The signing bonus has to be deposited in the Consolidated Fund

The signing bonus has to be deposited in the Consolidated Fund

Dec 17, 2017 Features / Columnists, Peeping Tom, https://www.kaieteurnewsonline...e-consolidated-fund/

It is disappointing to hear the arguments which are being made by government officials – those who should know better – in relation to the banking of the US$18M received from Exxon Mobil as a signing bonus. There seems to be an attempt to claim that these moneys do not have to be paid into the Consolidated Fund.

They do. And it is shocking that government officials will claim otherwise. This is really one of the biggest disappointments of the new government. How can it be so ingenious in defending what is indefensible – the manner in which it has kept secret the signing bonus and its failure to have it passed through the Consolidated Fund.

The Constitution of Guyana is explicit on the treatment of moneys received by the government. The government has received public moneys from Exxon Mobil. The definition of ‘public moneys’ is provided for under the Fiscal Management and Accountability Act (FMAA). Public moneys which are received by, or on behalf of, the government. Moneys are deemed to be ‘received’ once they are not deposited into the Consolidated Fund.

The Constitution provides that all moneys raised or received, except those which are revenues or moneys payable under an Act of Parliament into some fund established under such an Act, shall be paid into the Consolidated Fund.

The Fiscal Management and Accountability Act makes this clearer. It states that all public moneys raised or received by the Government should be credited fully and promptly – please note, fully and promptly – to the Consolidated Fund, except (a) moneys credited to an Extra-budgetary Fund as stipulated in the enabling legislation establishing that fund; (b) moneys credited to a Deposit Fund; and (c) as stipulated in the Constitution.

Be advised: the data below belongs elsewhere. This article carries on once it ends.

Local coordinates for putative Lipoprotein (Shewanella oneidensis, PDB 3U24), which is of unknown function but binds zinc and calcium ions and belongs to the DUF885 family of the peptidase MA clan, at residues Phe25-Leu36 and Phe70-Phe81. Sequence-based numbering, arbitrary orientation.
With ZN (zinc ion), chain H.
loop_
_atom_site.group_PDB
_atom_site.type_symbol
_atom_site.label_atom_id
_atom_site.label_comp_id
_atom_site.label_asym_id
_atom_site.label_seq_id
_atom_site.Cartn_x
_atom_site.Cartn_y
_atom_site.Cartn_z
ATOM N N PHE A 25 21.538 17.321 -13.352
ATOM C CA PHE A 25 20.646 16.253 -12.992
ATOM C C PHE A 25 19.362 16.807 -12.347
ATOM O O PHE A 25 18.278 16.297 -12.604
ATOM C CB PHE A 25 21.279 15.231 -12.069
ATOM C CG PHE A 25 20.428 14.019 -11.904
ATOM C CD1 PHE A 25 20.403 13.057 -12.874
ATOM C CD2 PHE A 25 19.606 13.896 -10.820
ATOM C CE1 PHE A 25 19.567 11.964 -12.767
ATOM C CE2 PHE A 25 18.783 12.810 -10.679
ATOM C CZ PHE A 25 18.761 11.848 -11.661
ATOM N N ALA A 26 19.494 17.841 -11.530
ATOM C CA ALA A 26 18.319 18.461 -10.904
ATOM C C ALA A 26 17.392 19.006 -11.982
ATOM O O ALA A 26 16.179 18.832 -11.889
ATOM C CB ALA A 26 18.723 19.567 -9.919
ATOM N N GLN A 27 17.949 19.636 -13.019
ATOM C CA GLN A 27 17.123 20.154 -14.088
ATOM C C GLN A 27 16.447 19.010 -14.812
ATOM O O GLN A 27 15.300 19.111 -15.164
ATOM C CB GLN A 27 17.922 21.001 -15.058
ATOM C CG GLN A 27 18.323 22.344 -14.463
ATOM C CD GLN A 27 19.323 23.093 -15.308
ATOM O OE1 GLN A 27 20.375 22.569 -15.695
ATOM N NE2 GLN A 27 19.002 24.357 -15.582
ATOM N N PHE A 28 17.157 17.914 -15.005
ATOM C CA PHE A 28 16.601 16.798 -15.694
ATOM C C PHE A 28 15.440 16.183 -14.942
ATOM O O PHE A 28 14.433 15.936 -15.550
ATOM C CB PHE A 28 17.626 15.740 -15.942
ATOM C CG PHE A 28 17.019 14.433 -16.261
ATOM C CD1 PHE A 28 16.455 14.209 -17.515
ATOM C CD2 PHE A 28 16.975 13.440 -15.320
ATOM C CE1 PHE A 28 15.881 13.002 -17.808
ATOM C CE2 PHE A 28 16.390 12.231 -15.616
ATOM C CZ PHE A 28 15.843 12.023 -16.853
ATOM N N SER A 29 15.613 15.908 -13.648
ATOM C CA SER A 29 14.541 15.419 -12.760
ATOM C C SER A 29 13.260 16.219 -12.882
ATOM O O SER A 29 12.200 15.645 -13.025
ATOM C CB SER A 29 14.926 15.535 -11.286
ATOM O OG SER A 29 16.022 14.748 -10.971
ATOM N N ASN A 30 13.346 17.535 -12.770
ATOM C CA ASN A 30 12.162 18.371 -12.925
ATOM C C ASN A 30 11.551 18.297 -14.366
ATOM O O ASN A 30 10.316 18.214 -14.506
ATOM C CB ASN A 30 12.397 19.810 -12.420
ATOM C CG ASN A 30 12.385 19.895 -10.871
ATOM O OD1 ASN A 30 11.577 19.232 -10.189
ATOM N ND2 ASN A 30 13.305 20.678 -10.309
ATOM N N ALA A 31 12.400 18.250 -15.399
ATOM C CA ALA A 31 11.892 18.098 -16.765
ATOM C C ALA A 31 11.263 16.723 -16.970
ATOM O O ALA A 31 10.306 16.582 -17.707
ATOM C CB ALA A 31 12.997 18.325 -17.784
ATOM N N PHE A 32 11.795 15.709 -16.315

An Extra-budgetary Fund has to be created by law, not by letter. There is also a requirement for quarterly reports to be published about the operation of the Fund. The accounts of the Extra-budgetary fund are subject to scrutiny by the Auditor General. If none of these are done, then it means that the operations of the fund are in contravention of the Fiscal Management and Accountability Act.

In the case of Deposit Funds, the Minister of Finance is required to notify the National Assembly of the establishment of the Fund. This has to be done on the establishment of the Fund, not one or more years after it was established. None of these have been done in relation to the signing bonus.

The signing bonus is not being held in a Deposit Fund or an Extra-budgetary Fund. It is being held in a foreign currency bank account. This means it should have been passed through the Consolidated Fund in accordance with the Constitution and the Fiscal Management and Accountability Act.

The President is saying that he is prepared to ensure that the moneys are passed through the Consolidated Fund, once he is told by the Court, or by advice that the present arrangements are in contravention of the law. But from whom will he accept such advice?

Will he accept such advice from outside of his government? And what is wrong with the President reading for himself, the provisions of the Constitution and the FMAA and deciding for himself whether the holding of the signing bonus in a foreign currency account is ultra vires the Constitution and the FMAA?

The language of these documents is simple to understand. It can be understood by any high school student. It does not require the intellect of a Minister for someone to understand what the Constitution says and what the FMAA states.

These provisions are not novel to the government. APNU and the AFC used these very provisions to argue against moneys from the Lotto Fund, which incidentally is an Extra-budgetary Fund, and from NICIL, being held outside of the Consolidated Fund. The government is now having selective amnesia when it comes to the interpretation of these provisions.

The government has found itself in a bind. This is what happens when you try to keep secrets from the people. There was no credible reason for not revealing that the government had received a signing bonus. But the government could not reveal this  because it knew that persons would question why any government sitting on three billion barrels of oil reserves, would agree to a signing bonus of only US$18B and then devote that bonus to paying legal fees and training.

There is something amiss here. Something is smelling rank.

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